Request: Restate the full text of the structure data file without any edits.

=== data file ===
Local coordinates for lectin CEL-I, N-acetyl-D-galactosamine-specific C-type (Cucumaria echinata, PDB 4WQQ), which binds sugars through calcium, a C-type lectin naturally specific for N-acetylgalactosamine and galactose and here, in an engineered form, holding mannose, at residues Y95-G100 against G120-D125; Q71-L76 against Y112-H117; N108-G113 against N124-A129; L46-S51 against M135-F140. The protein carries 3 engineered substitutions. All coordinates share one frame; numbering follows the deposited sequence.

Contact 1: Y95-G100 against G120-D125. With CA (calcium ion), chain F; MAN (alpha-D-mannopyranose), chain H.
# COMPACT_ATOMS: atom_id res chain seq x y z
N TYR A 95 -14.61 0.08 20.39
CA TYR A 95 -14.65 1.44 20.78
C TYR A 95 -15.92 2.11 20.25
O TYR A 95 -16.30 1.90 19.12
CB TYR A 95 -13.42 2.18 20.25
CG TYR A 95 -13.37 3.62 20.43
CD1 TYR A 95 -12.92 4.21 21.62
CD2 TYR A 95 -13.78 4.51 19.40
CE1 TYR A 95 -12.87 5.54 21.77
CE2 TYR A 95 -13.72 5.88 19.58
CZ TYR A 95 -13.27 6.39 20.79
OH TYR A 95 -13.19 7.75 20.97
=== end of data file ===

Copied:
Local coordinates for lectin CEL-I, N-acetyl-D-galactosamine-specific C-type (Cucumaria echinata, PDB 4WQQ), which binds sugars through calcium, a C-type lectin naturally specific for N-acetylgalactosamine and galactose and here, in an engineered form, holding mannose, at residues Y95-G100 against G120-D125; Q71-L76 against Y112-H117; N108-G113 against N124-A129; L46-S51 against M135-F140. The protein carries 3 engineered substitutions. All coordinates share one frame; numbering follows the deposited sequence.

Contact 1: Y95-G100 against G120-D125. With CA (calcium ion), chain F; MAN (alpha-D-mannopyranose), chain H.
# COMPACT_ATOMS: atom_id res chain seq x y z
N TYR A 95 -14.61 0.08 20.39
CA TYR A 95 -14.65 1.44 20.78
C TYR A 95 -15.92 2.11 20.25
O TYR A 95 -16.30 1.90 19.12
CB TYR A 95 -13.42 2.18 20.25
CG TYR A 95 -13.37 3.62 20.43
CD1 TYR A 95 -12.92 4.21 21.62
CD2 TYR A 95 -13.78 4.51 19.40
CE1 TYR A 95 -12.87 5.54 21.77
CE2 TYR A 95 -13.72 5.88 19.58
CZ TYR A 95 -13.27 6.39 20.79
OH TYR A 95 -13.19 7.75 20.97